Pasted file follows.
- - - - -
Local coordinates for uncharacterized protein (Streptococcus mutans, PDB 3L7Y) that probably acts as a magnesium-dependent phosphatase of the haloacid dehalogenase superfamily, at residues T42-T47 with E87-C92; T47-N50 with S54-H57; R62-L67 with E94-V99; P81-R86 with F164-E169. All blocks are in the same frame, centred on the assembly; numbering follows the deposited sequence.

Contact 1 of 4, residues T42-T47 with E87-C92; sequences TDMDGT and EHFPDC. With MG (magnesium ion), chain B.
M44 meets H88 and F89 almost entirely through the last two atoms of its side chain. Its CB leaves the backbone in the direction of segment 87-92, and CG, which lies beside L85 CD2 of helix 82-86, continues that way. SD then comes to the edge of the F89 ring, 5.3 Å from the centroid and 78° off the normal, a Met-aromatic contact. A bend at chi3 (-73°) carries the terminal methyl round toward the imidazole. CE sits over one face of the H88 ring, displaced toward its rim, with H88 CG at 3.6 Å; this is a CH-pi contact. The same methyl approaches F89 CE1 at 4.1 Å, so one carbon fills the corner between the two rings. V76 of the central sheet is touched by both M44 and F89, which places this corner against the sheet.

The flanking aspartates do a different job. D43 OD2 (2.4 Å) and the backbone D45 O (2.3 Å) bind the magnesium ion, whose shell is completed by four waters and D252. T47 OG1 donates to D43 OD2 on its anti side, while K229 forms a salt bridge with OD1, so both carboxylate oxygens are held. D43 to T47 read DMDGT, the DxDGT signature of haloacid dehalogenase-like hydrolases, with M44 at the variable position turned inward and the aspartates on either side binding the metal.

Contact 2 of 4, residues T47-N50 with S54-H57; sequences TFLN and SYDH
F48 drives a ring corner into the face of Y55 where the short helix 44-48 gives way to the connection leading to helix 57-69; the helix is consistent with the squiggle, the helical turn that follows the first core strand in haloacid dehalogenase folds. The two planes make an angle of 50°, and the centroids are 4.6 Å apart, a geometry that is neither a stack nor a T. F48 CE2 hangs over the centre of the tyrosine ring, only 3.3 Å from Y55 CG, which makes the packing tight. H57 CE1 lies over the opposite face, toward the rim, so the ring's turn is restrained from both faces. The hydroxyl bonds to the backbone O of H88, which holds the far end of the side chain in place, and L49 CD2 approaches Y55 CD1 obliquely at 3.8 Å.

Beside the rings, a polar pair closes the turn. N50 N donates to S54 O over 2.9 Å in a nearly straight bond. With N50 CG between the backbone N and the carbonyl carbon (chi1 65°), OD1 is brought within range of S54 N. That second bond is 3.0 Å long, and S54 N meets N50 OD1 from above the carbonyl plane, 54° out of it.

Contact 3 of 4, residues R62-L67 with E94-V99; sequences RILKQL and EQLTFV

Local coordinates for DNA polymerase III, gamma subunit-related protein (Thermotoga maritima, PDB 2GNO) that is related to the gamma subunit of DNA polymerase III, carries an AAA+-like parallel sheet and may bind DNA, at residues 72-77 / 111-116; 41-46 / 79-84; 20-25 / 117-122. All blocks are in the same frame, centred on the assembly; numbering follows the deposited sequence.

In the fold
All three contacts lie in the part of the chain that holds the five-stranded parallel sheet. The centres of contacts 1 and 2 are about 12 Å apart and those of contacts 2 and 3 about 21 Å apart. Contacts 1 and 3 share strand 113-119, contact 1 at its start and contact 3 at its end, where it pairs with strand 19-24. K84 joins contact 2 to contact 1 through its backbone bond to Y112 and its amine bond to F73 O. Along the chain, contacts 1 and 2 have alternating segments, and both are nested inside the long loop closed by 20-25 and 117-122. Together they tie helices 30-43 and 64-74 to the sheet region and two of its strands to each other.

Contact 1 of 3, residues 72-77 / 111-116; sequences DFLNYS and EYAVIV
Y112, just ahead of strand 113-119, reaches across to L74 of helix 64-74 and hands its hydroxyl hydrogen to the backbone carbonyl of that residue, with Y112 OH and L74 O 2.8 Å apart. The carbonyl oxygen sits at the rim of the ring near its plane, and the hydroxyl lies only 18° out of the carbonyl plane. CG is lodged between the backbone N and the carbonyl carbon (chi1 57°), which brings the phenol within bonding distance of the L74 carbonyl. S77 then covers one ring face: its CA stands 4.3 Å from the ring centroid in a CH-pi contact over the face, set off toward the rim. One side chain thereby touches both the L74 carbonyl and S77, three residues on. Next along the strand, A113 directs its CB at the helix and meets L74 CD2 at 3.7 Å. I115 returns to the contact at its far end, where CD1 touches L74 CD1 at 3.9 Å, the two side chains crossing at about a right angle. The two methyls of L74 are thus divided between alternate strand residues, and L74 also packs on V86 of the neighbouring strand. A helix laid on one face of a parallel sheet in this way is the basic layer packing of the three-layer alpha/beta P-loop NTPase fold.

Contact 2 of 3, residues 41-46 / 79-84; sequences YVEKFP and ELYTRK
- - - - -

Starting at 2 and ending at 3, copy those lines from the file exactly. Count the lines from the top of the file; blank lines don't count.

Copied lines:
Contact 1 of 4, residues T42-T47 with E87-C92; sequences TDMDGT and EHFPDC. With MG (magnesium ion), chain B.
M44 meets H88 and F89 almost entirely through the last two atoms of its side chain. Its CB leaves the backbone in the direction of segment 87-92, and CG, which lies beside L85 CD2 of helix 82-86, continues that way. SD then comes to the edge of the F89 ring, 5.3 Å from the centroid and 78° off the normal, a Met-aromatic contact. A bend at chi3 (-73°) carries the terminal methyl round toward the imidazole. CE sits over one face of the H88 ring, displaced toward its rim, with H88 CG at 3.6 Å; this is a CH-pi contact. The same methyl approaches F89 CE1 at 4.1 Å, so one carbon fills the corner between the two rings. V76 of the central sheet is touched by both M44 and F89, which places this corner against the sheet.